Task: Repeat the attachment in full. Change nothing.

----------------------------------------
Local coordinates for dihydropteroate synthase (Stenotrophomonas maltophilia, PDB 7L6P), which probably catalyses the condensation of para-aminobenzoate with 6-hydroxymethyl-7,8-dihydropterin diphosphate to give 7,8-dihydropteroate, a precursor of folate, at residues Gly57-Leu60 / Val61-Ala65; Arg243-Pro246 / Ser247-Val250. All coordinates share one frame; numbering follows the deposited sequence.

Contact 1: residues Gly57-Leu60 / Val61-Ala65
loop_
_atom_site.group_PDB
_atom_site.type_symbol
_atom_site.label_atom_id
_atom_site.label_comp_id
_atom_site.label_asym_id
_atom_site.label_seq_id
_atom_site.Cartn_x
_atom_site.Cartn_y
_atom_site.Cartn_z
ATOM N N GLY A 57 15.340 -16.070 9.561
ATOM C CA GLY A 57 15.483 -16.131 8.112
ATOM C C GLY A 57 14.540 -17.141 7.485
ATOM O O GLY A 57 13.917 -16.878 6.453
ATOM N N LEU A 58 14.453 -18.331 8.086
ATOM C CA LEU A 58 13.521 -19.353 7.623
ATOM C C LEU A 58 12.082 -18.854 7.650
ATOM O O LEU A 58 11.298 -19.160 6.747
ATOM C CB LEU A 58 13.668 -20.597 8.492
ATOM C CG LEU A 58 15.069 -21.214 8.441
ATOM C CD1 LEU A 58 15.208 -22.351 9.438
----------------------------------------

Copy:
Local coordinates for dihydropteroate synthase (Stenotrophomonas maltophilia, PDB 7L6P), which probably catalyses the condensation of para-aminobenzoate with 6-hydroxymethyl-7,8-dihydropterin diphosphate to give 7,8-dihydropteroate, a precursor of folate, at residues Gly57-Leu60 / Val61-Ala65; Arg243-Pro246 / Ser247-Val250. All coordinates share one frame; numbering follows the deposited sequence.

Contact 1: residues Gly57-Leu60 / Val61-Ala65
loop_
_atom_site.group_PDB
_atom_site.type_symbol
_atom_site.label_atom_id
_atom_site.label_comp_id
_atom_site.label_asym_id
_atom_site.label_seq_id
_atom_site.Cartn_x
_atom_site.Cartn_y
_atom_site.Cartn_z
ATOM N N GLY A 57 15.340 -16.070 9.561
ATOM C CA GLY A 57 15.483 -16.131 8.112
ATOM C C GLY A 57 14.540 -17.141 7.485
ATOM O O GLY A 57 13.917 -16.878 6.453
ATOM N N LEU A 58 14.453 -18.331 8.086
ATOM C CA LEU A 58 13.521 -19.353 7.623
ATOM C C LEU A 58 12.082 -18.854 7.650
ATOM O O LEU A 58 11.298 -19.160 6.747
ATOM C CB LEU A 58 13.668 -20.597 8.492
ATOM C CG LEU A 58 15.069 -21.214 8.441
ATOM C CD1 LEU A 58 15.208 -22.351 9.438